Adam’s a regular contributor to our show and this whole story was mainly an excuse to read his really funny, cringeworthy teenage diary entries on the air. Here’s a sample:
So interviews for this style of story (and by that I mean most interviews I do for our show) generally take the following form. For a while I get the person to lay out the plot of what happened, getting them to be very specific about the turning points in the story and about any other moments and details that interest and amuse me (including, in this case, reading from diary entries). I comment and I get them to comment on anything intriguing that comes up along the way.
And then there’s the part of the interview really, it can be interspersed throughout the interview too where I look for the Big Ideas.
So once I had Adam explain the diary and read a bunch of funny excerpts, I started in on the Big Idea part of things, which mostly involves a lot of fishing around, asking every idea-oriented question I can possibly think of.
To come up with these questions, mainly I just imagine the story from Adam’s perspective. I try to imagine what it would mean to be that 16-year-old version of Adam, and what the story says about kids like that. The questions can be as direct as: “Why you? Why were you the one kid who thought he’d be prime minister of Israel?” Or one can ask the same thing in a more abstract way, to elicit a more general kind of answer: “What sort of teenager do you think ends up writing a diary like this?”
In the end, out of all the questions I asked, two areas led to interesting thoughts you could say on the radio. One came from these questions about what sort of kid he was. Adam said that he was the sort of awkward kid who never could get a girl to kiss him, and so it was nice when he was 16 to have this space where he was “one of the greats.”
But the really beautiful and original and surprising part of the interview came by accident, out of a question that was actually kind of a throwaway.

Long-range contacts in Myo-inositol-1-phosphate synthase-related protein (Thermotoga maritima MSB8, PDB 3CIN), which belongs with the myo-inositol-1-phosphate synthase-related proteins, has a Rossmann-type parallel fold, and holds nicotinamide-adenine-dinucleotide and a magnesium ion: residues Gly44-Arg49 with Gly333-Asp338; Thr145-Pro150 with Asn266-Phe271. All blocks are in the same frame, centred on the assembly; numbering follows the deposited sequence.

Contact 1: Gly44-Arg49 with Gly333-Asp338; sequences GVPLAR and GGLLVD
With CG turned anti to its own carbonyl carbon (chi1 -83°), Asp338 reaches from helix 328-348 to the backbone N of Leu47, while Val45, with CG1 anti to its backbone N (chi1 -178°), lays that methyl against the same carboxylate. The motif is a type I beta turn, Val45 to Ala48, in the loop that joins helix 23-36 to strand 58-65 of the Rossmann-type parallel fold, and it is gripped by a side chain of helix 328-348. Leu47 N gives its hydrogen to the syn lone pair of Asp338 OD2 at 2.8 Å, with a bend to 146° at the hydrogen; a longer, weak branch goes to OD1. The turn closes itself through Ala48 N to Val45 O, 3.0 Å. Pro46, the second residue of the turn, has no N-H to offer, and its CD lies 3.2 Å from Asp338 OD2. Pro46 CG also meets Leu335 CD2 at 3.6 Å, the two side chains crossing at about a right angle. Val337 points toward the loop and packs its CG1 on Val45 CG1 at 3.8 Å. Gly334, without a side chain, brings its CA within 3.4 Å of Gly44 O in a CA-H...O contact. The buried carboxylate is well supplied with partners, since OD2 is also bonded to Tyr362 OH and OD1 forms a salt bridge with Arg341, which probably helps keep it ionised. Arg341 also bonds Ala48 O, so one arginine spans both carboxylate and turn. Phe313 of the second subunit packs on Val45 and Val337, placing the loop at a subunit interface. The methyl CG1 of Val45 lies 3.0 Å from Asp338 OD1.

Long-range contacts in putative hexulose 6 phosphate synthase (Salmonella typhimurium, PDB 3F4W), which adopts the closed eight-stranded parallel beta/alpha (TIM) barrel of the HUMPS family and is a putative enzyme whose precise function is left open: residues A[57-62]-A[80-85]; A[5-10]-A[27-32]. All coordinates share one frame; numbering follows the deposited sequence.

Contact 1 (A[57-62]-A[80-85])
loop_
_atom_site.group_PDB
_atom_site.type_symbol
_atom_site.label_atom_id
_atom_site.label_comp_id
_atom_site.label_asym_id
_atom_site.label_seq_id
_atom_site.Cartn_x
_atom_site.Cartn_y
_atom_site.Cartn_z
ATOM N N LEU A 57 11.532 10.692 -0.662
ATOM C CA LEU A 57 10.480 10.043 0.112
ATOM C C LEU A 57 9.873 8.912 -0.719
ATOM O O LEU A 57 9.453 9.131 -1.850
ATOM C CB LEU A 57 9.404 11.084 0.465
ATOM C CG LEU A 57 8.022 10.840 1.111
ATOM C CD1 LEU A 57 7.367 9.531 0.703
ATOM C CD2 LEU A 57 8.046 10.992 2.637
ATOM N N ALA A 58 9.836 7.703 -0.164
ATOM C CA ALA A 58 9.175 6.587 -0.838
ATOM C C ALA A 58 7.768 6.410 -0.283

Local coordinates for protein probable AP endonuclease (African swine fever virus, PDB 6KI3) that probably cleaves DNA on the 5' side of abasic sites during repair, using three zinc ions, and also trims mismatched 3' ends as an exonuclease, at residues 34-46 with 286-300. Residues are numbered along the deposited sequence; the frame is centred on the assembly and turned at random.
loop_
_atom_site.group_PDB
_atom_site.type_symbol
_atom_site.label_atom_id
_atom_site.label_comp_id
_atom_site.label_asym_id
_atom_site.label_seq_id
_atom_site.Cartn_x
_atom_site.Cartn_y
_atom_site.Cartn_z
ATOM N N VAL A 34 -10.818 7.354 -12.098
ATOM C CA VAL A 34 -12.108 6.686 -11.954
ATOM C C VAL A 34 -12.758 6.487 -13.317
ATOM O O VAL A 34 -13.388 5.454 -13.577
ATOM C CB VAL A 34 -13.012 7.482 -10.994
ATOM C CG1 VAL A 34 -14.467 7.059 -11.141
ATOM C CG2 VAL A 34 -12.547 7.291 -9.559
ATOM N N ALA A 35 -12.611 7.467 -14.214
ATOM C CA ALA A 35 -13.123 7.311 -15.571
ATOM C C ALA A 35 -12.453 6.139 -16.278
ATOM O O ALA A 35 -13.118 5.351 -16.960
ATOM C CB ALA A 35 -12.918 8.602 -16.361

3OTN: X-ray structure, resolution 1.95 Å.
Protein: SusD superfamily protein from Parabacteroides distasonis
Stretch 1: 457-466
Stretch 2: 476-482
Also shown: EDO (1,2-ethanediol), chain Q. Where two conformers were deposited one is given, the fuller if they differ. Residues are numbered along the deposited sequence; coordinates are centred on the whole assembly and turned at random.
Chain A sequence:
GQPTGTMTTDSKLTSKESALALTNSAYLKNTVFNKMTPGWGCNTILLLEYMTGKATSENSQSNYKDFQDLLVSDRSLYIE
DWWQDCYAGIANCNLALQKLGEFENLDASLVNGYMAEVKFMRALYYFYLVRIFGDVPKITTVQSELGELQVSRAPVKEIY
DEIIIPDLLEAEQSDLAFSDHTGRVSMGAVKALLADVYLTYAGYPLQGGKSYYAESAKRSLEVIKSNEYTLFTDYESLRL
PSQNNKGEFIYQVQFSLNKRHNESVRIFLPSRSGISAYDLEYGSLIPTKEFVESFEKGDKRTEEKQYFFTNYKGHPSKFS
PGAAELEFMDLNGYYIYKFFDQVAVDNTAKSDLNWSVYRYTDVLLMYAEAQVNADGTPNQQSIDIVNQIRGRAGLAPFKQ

Honestly, if you’ve never felt that feeling, that way of looking at your parents, then you were not a teenager in America. It’s so big and universal and easy to relate to. This moment takes a funny story and makes it really huge and special. And that’s not just because of that sappy music I put under it.
But to get that nice answer on tape – to get so lucky – I had to try dozens of different things during the interview. I threw out all sorts of half-baked questions and speculations and proddings. To give you a sense of just how far-ranging and ill-conceived some of these are, I put together this montage of all the Big Idea questions that went nowhere in that one hour interview. Note that the reason there are lots of questions about cringing is that the theme of the show this was recorded for, was Cringes (though it later ended up in a different show).
In putting this montage together for Transom, I found many of the things I said to be embarrassing. I’m trying so hard. Some of the ideas I throw out there are really too far out. But this, honestly, is typical for me. I don’t want to sound dumb on the air, but I’m willing to sound dumb during an interview. And trying a lot of different ideas of various sorts is the only way I know to get the kind of tape I want.
Manifesto Part 3: What’s Not a Story?
Before we close down this discussion, there was one other thing I had notes about, that I want to write. It’s part of my answer to the original questions the people at Transom posed to me:
From all the submissions you get, you must have a sense of Things That Tend NOT To Work… and maybe some ideas for GETTING them to work. For instance, what moves the personal story toward something more? Are there stories that are just not worth pursuing and what do they have in common?
Weeks ago, as part of answering this, I turned to Julie Snyder, the Senior Producer of This American Life, who’s in charge of overseeing all the submissions. Much more than me, she actually knows the kinds of ideas people send in that don’t work. I also asked another producer on the show, Alex Blumberg, who teaches a radio documentary class at Columbia in New York, what kinds of things his students attempt that have little chance of succeeding. What ideas should they kill before they ever start work on them?
Julie told me that one common problem in the pitches we get is that often, people don’t understand that in a narrative story, something has to be at stake. They’ll say, “I’m going to be driving across the country and I’ve bought this tape recorder and I was thinking I’d record the people I meet along the way.” That kind of idea would be hard to turn into a narrative story because there’s nothing at stake. There’s no question driving it forward, nothing compelling that the characters are trying to figure out in these scenes. Also: there’s no conflict. Narrative can’t happen without conflict, without people who want different things, or see things in different ways.